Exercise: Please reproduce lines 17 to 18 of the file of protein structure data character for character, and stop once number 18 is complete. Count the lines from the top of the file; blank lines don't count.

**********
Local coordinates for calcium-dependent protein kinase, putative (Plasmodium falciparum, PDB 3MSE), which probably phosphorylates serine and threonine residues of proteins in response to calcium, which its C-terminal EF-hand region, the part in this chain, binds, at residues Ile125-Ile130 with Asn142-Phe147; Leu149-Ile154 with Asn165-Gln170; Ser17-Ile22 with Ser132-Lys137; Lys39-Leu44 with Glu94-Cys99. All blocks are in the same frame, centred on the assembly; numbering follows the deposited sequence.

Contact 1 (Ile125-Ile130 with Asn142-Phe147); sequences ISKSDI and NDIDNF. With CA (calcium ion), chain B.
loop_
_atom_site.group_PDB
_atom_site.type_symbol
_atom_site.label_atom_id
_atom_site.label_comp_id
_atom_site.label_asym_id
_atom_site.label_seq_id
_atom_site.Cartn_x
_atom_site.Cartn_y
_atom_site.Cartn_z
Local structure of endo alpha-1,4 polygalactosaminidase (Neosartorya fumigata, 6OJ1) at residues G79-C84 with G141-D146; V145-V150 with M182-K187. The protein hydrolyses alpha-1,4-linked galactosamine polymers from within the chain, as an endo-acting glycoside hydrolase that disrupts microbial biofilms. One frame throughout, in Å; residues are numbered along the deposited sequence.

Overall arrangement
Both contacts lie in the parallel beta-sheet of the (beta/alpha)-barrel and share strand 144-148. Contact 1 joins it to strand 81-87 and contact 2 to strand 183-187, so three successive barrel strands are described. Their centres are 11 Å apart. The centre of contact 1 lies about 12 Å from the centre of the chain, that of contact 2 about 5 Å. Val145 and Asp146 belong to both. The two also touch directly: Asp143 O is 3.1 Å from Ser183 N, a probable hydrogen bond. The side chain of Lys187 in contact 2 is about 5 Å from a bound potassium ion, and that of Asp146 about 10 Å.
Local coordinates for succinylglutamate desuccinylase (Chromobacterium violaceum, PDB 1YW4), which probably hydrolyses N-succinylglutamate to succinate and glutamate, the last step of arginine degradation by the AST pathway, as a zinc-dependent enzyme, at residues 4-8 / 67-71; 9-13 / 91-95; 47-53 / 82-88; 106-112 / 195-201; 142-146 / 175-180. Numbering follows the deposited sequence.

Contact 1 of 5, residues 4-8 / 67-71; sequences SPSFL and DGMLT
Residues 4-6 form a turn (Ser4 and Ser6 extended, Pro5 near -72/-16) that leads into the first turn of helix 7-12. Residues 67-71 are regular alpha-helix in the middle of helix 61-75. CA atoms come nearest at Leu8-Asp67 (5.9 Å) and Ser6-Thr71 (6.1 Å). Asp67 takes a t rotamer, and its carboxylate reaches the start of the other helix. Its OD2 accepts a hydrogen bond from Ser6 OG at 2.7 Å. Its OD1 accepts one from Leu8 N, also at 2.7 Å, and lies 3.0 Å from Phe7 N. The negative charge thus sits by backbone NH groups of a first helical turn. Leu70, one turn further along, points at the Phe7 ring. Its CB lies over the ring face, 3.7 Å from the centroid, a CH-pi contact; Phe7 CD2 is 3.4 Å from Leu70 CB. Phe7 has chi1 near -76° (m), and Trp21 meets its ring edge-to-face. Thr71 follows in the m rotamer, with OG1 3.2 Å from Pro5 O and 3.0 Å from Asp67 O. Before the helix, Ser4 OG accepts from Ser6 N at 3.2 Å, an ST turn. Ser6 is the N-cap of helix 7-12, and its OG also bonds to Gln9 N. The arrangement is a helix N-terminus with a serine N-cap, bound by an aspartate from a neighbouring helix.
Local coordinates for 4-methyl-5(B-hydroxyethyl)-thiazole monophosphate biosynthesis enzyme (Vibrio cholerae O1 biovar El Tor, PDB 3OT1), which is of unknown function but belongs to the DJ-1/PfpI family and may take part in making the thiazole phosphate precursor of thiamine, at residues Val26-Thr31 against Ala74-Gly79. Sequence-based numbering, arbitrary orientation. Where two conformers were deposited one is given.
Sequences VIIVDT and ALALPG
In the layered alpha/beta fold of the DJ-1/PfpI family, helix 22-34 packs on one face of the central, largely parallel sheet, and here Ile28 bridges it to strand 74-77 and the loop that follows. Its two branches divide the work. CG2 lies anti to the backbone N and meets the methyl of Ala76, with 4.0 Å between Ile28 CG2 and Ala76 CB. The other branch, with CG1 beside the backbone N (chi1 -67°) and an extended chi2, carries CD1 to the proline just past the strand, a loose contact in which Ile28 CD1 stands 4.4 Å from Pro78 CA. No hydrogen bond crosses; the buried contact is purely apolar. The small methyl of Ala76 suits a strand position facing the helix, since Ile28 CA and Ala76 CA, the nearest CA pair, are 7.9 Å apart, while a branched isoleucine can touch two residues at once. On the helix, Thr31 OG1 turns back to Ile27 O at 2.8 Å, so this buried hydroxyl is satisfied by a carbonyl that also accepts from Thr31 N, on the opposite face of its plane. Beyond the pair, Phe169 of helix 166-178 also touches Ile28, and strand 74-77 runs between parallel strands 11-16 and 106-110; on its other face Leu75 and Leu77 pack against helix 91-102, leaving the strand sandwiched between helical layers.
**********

Contact 1 of 5, residues 4-8 / 67-71; sequences SPSFL and DGMLT
Residues 4-6 form a turn (Ser4 and Ser6 extended, Pro5 near -72/-16) that leads into the first turn of helix 7-12. Residues 67-71 are regular alpha-helix in the middle of helix 61-75. CA atoms come nearest at Leu8-Asp67 (5.9 Å) and Ser6-Thr71 (6.1 Å). Asp67 takes a t rotamer, and its carboxylate reaches the start of the other helix. Its OD2 accepts a hydrogen bond from Ser6 OG at 2.7 Å. Its OD1 accepts one from Leu8 N, also at 2.7 Å, and lies 3.0 Å from Phe7 N. The negative charge thus sits by backbone NH groups of a first helical turn. Leu70, one turn further along, points at the Phe7 ring. Its CB lies over the ring face, 3.7 Å from the centroid, a CH-pi contact; Phe7 CD2 is 3.4 Å from Leu70 CB. Phe7 has chi1 near -76° (m), and Trp21 meets its ring edge-to-face. Thr71 follows in the m rotamer, with OG1 3.2 Å from Pro5 O and 3.0 Å from Asp67 O. Before the helix, Ser4 OG accepts from Ser6 N at 3.2 Å, an ST turn. Ser6 is the N-cap of helix 7-12, and its OG also bonds to Gln9 N. The arrangement is a helix N-terminus with a serine N-cap, bound by an aspartate from a neighbouring helix.